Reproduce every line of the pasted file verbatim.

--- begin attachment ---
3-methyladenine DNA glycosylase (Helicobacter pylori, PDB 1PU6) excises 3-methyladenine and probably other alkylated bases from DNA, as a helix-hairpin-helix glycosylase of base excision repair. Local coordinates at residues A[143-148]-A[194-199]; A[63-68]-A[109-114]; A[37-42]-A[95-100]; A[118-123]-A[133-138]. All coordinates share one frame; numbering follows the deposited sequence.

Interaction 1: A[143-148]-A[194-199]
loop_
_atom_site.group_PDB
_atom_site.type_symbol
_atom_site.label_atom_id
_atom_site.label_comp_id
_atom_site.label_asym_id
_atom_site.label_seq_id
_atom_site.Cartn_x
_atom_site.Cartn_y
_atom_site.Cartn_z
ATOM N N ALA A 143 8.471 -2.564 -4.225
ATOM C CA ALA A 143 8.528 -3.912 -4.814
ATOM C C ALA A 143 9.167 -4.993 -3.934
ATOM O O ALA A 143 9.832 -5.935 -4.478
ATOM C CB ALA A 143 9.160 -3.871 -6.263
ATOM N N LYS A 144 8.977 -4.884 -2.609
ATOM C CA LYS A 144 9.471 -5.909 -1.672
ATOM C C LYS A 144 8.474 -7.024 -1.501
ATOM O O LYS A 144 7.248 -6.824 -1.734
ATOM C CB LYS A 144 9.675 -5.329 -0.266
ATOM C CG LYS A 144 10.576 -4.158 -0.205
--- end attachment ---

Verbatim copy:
3-methyladenine DNA glycosylase (Helicobacter pylori, PDB 1PU6) excises 3-methyladenine and probably other alkylated bases from DNA, as a helix-hairpin-helix glycosylase of base excision repair. Local coordinates at residues A[143-148]-A[194-199]; A[63-68]-A[109-114]; A[37-42]-A[95-100]; A[118-123]-A[133-138]. All coordinates share one frame; numbering follows the deposited sequence.

Interaction 1: A[143-148]-A[194-199]
loop_
_atom_site.group_PDB
_atom_site.type_symbol
_atom_site.label_atom_id
_atom_site.label_comp_id
_atom_site.label_asym_id
_atom_site.label_seq_id
_atom_site.Cartn_x
_atom_site.Cartn_y
_atom_site.Cartn_z
ATOM N N ALA A 143 8.471 -2.564 -4.225
ATOM C CA ALA A 143 8.528 -3.912 -4.814
ATOM C C ALA A 143 9.167 -4.993 -3.934
ATOM O O ALA A 143 9.832 -5.935 -4.478
ATOM C CB ALA A 143 9.160 -3.871 -6.263
ATOM N N LYS A 144 8.977 -4.884 -2.609
ATOM C CA LYS A 144 9.471 -5.909 -1.672
ATOM C C LYS A 144 8.474 -7.024 -1.501
ATOM O O LYS A 144 7.248 -6.824 -1.734
ATOM C CB LYS A 144 9.675 -5.329 -0.266
ATOM C CG LYS A 144 10.576 -4.158 -0.205